New People, New Home, New Pots

In Numbers 16, Korah, Dathan and Abiram contested Moses’ role as leader, and Moses responded to the challenge with a test of pots.

Korah son of Izhar, the son of Kohath, the son of Levi, and certain Reubenites, Dathan and Abiram, sons of Eliab, and On son of Peleth, became insolent and rose up against Moses. With them were 250 Israelite men, well-known community leaders who had been appointed members of the council. They came as a group to oppose Moses and Aaron and said to them, “You have gone too far! The whole community is holy, every one of them, and the Lord is with them. Why then do you set yourselves above the Lord’s assembly?” When Moses heard this, he fell facedown. Then he said to Korah and all his followers: “In the morning the Lord will show who belongs to him and who is holy, and he will have that person come near him. The man he chooses he will cause to come near him. You, Korah, and all your followers are to do this: Take censers and tomorrow put burning coals and incense in them before the Lord. The man the Lord chooses will be the one who is holy. You Levites have gone too far!”

A censer is a container in which incense in burned in religious ceremonies. In archaeology, censers and other pottery are an important part of determining ethnicity.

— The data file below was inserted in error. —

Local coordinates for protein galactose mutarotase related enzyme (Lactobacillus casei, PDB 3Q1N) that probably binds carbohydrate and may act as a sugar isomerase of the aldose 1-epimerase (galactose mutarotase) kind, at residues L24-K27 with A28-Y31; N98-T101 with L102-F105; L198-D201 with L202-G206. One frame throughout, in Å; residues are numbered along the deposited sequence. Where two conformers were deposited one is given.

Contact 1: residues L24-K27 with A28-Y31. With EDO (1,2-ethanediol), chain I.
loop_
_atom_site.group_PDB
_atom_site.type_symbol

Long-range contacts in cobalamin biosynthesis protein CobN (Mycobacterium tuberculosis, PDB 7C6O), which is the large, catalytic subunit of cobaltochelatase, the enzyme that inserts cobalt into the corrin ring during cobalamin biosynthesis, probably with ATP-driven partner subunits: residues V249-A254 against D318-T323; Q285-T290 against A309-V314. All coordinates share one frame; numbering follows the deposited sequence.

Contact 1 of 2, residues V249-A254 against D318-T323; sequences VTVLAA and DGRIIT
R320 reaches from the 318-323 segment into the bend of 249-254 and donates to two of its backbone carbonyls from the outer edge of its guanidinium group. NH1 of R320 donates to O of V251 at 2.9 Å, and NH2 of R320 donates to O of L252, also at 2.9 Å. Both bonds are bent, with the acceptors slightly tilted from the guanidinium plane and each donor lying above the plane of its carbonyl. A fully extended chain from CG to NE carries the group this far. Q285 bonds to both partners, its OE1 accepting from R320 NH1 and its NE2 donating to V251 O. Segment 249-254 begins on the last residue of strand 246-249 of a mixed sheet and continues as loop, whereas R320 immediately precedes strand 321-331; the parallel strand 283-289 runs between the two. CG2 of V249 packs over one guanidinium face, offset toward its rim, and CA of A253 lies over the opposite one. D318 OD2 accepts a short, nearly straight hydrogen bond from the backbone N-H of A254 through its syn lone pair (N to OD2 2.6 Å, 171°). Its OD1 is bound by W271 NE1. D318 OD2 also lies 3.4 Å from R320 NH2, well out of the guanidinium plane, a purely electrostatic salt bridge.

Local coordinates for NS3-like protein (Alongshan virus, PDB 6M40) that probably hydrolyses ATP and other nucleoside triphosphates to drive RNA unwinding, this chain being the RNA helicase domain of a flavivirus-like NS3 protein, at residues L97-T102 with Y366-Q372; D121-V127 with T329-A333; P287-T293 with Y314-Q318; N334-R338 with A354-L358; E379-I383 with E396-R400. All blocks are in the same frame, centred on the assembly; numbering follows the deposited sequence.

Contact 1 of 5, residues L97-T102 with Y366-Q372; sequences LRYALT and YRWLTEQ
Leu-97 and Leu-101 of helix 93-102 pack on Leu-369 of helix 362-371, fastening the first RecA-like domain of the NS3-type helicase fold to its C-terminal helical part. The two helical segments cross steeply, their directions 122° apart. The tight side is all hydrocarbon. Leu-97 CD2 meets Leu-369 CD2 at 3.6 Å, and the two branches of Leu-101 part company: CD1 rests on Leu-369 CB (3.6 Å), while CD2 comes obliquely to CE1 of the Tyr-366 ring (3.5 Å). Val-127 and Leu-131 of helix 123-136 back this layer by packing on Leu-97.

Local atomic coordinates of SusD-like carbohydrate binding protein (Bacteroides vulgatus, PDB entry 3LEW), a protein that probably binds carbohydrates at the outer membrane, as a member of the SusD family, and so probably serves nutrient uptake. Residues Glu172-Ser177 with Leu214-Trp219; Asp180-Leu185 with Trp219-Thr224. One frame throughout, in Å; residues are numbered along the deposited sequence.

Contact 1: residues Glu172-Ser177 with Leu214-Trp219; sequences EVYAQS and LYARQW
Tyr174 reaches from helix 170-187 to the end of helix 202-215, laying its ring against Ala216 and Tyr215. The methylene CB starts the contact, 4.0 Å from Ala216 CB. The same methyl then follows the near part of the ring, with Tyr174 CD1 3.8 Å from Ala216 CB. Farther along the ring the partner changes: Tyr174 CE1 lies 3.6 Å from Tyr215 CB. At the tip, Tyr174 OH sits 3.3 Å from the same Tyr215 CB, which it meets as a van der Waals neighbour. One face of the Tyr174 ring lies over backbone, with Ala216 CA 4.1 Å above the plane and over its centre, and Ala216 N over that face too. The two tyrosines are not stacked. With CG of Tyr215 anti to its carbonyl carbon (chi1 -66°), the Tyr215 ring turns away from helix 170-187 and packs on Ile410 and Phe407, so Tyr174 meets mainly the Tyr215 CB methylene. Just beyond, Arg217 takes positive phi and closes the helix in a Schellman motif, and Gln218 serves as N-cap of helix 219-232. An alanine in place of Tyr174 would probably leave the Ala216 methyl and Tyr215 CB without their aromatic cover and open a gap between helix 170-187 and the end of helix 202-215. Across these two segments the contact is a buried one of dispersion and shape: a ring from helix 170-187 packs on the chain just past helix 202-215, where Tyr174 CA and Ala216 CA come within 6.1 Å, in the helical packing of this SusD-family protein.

At the end of the Late Bronze Age and into early Iron Age I, two new population groups appeared in the southern Levant, the region of Canaan. The Peleset, the Sea Peoples who gave us the name Philistines, settled in the southwestern corner, in Gaza, Ashkelon, Ashdod and in cities running north and east of there. The Israelites settled in the Central Hill Country, along the spine of the mountainous chain running from north to south, in the area of Judea and Samaria, today’s West Bank. In the Bible, the border zone between the two became the site of conflicts.

In the archaeological layer linked to the first half of the 12th century at Philistine sites along the southwestern coastal plain, archaeologists unearthed locally produced “monochrome pottery” or Mycenaean IIIC:1b pottery. The pottery is a major cultural marker for the first wave of Philistine settlement.

The monochrome pottery is typically white, light brown or pink in color, with either a brown, red or black design on it – a design in one color as indicated in the name monochrome. Most of the monochrome pottery that has been found from the early 12th century is in various forms of bowls and jugs. These bowls differ in design and make from the Canaanite pottery found outside of the Philistine areas.

The exact origin of the Philistines is disputed. They appear to have migrated during the Late Bronze Age Collapse in either the late 13th century or early part of the 12th century. Monochrome pottery bears similarities to pottery found in the eastern Mediterranean, including pottery found in Cyprus, Crete and western Anatolia. Its similarities to other Aegean pottery is the source for its identification as Mycenaean IIIC:1b. As the Philistines would likely be producing pottery similar in design to where they originated, this does not help pin down their exact origins, but does indicate that the Philistines were not indigenous to Canaan. So with their move of these new residents, to a new home, they brought their new pottery design with them.  

The image above is of Philistine monochrome pottery, light brown with a design in a monochrome, a single color.